I picked up this book coincidentally at the same time as the BLM protests kicked off worldwide. Just as well, it added to my quest of trying to understand the black experience more deeply. This book is about the bond between a white girl, and her black nanny. Being brought up in a privileged land and slave-owning family in 1800s Virginia, Lisbeth is unduly attached to her nurse Mattie.
The family of slaves lives on their estate and so Lisbeth has the opportunity to interact with them quite closely. Over time the girl begins to see that these people are not so different to her after all. And they have the same hopes, dreams, fears and aspirations for themselves and their family. What I thought interesting was that the author herself is white, but she does portray the life of black slaves very well. Perhaps this is because she is part of a non-visible minority as well. Through her own personal experiences, she can channel the discrimination faced regularly by those perceived by the majority as ‘the other.’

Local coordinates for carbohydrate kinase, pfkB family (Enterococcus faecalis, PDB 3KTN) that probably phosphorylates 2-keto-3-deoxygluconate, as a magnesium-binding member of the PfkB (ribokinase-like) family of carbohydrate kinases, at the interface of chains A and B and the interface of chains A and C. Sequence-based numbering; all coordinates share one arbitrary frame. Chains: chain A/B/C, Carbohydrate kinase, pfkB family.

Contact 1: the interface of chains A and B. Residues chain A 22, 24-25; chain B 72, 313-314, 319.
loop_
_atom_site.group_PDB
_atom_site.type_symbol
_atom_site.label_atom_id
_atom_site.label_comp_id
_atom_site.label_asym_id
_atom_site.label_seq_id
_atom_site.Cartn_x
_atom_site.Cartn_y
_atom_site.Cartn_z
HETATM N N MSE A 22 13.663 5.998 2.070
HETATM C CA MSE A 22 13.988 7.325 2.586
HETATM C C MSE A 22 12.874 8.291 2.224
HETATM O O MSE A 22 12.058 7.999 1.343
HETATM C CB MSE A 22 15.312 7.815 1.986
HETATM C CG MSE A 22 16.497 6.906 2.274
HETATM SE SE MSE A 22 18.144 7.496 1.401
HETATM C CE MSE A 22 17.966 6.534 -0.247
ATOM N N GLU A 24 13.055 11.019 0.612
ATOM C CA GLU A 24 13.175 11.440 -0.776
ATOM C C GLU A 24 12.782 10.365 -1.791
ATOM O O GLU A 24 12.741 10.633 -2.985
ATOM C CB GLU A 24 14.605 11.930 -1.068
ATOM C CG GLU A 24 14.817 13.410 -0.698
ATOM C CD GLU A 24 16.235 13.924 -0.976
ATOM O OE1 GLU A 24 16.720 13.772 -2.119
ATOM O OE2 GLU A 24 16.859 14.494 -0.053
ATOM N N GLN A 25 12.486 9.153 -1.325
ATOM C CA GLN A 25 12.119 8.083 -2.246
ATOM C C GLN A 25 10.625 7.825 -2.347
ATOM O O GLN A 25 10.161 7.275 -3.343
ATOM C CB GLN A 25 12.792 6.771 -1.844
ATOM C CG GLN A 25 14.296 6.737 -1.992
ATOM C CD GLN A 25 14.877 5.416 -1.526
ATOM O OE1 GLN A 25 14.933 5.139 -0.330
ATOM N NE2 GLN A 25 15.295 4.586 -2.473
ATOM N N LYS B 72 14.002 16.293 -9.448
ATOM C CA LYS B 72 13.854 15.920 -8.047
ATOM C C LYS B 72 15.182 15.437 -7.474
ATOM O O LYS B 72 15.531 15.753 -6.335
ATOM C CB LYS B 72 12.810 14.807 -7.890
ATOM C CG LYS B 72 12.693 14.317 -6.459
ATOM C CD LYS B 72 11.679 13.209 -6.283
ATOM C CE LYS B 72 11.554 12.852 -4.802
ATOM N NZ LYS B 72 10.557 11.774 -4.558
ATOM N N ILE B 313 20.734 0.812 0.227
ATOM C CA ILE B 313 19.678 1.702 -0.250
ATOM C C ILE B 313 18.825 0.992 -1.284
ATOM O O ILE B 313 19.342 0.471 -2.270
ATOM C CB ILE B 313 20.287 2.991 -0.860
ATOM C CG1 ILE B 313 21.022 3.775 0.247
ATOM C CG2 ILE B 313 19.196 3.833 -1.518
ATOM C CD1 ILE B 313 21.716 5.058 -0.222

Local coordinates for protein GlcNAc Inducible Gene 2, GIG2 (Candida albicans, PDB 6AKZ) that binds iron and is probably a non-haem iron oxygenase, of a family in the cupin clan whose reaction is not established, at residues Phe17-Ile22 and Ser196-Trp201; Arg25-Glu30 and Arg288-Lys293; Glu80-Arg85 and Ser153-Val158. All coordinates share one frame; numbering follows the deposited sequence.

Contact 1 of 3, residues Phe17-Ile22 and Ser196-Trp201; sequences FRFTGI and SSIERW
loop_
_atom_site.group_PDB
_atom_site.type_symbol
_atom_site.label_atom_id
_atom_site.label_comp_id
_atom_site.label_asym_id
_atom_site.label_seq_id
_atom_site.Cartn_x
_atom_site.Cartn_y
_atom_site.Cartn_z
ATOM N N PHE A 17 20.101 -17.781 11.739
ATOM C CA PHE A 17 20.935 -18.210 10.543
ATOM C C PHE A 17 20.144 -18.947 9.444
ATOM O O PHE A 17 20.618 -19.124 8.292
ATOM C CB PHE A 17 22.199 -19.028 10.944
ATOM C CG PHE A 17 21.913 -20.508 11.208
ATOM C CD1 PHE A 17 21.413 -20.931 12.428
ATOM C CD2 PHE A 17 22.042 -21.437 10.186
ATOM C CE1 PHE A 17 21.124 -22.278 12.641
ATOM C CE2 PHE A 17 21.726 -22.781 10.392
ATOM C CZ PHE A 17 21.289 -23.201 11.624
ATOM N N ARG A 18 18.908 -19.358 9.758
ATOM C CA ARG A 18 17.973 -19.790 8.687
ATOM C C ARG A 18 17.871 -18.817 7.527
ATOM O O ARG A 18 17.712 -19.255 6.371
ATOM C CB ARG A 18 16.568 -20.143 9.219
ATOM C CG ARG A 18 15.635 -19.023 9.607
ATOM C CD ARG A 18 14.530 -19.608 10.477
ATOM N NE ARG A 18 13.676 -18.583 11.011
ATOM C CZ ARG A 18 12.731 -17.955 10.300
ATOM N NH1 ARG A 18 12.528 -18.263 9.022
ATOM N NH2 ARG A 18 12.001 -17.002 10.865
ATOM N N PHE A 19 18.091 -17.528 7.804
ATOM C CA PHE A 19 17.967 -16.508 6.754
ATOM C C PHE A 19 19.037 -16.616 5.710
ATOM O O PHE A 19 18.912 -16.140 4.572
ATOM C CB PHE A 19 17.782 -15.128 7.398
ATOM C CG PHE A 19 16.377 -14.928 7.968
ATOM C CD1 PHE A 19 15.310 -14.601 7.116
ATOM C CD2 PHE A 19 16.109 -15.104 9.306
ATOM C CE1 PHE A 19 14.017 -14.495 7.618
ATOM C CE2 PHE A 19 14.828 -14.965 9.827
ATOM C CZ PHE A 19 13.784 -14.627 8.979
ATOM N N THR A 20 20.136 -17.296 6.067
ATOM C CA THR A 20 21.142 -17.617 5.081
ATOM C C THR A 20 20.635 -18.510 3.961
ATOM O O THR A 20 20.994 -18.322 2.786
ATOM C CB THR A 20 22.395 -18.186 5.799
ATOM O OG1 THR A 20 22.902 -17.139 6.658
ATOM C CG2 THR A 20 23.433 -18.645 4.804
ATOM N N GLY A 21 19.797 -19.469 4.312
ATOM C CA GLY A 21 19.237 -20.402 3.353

As Lisbeth approaches her late teens and is encouraged to make herself attractive to a potential suitor, her own moral compass comes in the way of her decision. What will Lisbeth do? Will Mattie ever find the freedom she seeks for her family? What will happen a result of the Abolishionist movement? A fine book, not too hard going, and a toe-dipping exercise into understanding the contibution of slaves to the building of the so-called greatest nation in the world.